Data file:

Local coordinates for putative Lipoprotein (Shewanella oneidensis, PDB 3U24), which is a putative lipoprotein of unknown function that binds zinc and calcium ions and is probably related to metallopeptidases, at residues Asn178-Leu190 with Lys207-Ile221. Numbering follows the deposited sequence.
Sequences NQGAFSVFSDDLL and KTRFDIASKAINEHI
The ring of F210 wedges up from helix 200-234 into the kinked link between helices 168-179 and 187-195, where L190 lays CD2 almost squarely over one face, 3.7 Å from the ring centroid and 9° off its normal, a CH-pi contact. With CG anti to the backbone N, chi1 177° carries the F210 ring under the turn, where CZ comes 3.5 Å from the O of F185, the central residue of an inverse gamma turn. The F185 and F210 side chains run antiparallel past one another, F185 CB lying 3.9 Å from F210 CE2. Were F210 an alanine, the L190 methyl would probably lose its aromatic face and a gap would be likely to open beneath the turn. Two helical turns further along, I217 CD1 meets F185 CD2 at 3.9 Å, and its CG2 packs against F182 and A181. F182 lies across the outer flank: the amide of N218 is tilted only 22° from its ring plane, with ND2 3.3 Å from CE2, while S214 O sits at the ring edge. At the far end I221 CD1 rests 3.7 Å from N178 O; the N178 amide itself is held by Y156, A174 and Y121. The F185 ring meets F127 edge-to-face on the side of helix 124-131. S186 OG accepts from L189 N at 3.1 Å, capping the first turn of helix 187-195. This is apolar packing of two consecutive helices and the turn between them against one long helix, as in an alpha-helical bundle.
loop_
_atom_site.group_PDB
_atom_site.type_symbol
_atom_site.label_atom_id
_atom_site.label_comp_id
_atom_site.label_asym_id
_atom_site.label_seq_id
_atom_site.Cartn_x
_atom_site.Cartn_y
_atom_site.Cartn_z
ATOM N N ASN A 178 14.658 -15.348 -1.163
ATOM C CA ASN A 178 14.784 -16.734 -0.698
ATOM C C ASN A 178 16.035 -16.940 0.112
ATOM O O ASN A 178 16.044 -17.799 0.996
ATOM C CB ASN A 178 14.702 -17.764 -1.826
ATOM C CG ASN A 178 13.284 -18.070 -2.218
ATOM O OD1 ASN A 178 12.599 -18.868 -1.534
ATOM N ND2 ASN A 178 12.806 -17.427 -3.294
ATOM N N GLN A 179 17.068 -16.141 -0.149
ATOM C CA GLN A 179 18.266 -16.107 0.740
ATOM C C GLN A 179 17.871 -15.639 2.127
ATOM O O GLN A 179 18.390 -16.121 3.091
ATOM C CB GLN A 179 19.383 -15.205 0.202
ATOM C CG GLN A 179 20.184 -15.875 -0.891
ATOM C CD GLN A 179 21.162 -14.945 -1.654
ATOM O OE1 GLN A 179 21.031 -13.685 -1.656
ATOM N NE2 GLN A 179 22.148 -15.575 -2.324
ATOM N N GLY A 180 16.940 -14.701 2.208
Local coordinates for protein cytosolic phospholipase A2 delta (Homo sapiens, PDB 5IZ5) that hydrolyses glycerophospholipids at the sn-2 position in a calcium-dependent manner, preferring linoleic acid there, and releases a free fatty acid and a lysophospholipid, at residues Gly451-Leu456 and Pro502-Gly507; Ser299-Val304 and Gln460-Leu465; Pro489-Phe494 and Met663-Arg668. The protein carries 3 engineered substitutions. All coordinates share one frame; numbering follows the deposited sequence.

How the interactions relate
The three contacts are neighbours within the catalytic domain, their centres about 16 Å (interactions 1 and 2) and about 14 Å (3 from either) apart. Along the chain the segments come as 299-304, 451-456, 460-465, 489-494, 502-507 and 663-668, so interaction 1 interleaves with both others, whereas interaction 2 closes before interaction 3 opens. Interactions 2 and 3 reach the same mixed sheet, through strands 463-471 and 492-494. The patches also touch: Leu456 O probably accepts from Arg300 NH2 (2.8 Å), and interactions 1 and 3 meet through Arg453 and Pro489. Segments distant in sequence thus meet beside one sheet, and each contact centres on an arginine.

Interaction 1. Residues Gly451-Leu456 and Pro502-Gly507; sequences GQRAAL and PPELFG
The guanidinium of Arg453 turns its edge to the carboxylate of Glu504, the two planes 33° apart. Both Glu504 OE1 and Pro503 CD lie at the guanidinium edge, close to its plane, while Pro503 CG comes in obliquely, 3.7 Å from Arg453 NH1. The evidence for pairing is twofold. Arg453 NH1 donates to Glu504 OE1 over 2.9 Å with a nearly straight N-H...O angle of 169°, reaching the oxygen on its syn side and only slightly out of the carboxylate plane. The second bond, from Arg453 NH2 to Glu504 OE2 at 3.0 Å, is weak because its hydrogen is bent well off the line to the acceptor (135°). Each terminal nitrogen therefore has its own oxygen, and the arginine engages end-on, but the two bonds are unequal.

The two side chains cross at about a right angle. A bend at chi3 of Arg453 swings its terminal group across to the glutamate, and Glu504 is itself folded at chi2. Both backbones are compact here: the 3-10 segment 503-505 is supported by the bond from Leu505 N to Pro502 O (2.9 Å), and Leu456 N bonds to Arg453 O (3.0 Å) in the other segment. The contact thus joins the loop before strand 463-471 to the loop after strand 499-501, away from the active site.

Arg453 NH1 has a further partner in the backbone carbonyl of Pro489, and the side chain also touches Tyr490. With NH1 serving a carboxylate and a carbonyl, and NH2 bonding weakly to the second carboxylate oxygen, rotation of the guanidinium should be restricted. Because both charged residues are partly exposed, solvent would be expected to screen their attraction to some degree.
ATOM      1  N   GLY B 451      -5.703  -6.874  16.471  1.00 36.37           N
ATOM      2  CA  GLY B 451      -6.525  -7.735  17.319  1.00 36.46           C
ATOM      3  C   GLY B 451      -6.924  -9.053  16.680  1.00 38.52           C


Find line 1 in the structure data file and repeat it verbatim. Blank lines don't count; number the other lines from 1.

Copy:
Local coordinates for putative Lipoprotein (Shewanella oneidensis, PDB 3U24), which is a putative lipoprotein of unknown function that binds zinc and calcium ions and is probably related to metallopeptidases, at residues Asn178-Leu190 with Lys207-Ile221. Numbering follows the deposited sequence.